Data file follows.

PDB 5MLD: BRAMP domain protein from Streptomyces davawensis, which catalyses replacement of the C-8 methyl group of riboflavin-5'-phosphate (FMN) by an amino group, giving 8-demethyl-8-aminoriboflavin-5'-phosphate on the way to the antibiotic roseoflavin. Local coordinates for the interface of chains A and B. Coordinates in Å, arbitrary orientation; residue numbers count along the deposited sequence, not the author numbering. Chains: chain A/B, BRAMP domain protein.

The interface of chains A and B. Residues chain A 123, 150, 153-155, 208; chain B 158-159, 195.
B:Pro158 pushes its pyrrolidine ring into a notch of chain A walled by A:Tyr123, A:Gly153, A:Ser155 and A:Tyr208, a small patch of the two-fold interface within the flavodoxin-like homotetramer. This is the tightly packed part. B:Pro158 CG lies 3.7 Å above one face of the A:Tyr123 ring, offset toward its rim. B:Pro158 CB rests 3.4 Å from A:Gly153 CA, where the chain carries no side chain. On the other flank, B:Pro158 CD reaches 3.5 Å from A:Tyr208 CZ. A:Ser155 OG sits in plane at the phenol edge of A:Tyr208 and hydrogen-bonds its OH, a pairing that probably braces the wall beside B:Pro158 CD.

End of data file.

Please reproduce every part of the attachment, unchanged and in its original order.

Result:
PDB 5MLD: BRAMP domain protein from Streptomyces davawensis, which catalyses replacement of the C-8 methyl group of riboflavin-5'-phosphate (FMN) by an amino group, giving 8-demethyl-8-aminoriboflavin-5'-phosphate on the way to the antibiotic roseoflavin. Local coordinates for the interface of chains A and B. Coordinates in Å, arbitrary orientation; residue numbers count along the deposited sequence, not the author numbering. Chains: chain A/B, BRAMP domain protein.

The interface of chains A and B. Residues chain A 123, 150, 153-155, 208; chain B 158-159, 195.
B:Pro158 pushes its pyrrolidine ring into a notch of chain A walled by A:Tyr123, A:Gly153, A:Ser155 and A:Tyr208, a small patch of the two-fold interface within the flavodoxin-like homotetramer. This is the tightly packed part. B:Pro158 CG lies 3.7 Å above one face of the A:Tyr123 ring, offset toward its rim. B:Pro158 CB rests 3.4 Å from A:Gly153 CA, where the chain carries no side chain. On the other flank, B:Pro158 CD reaches 3.5 Å from A:Tyr208 CZ. A:Ser155 OG sits in plane at the phenol edge of A:Tyr208 and hydrogen-bonds its OH, a pairing that probably braces the wall beside B:Pro158 CD.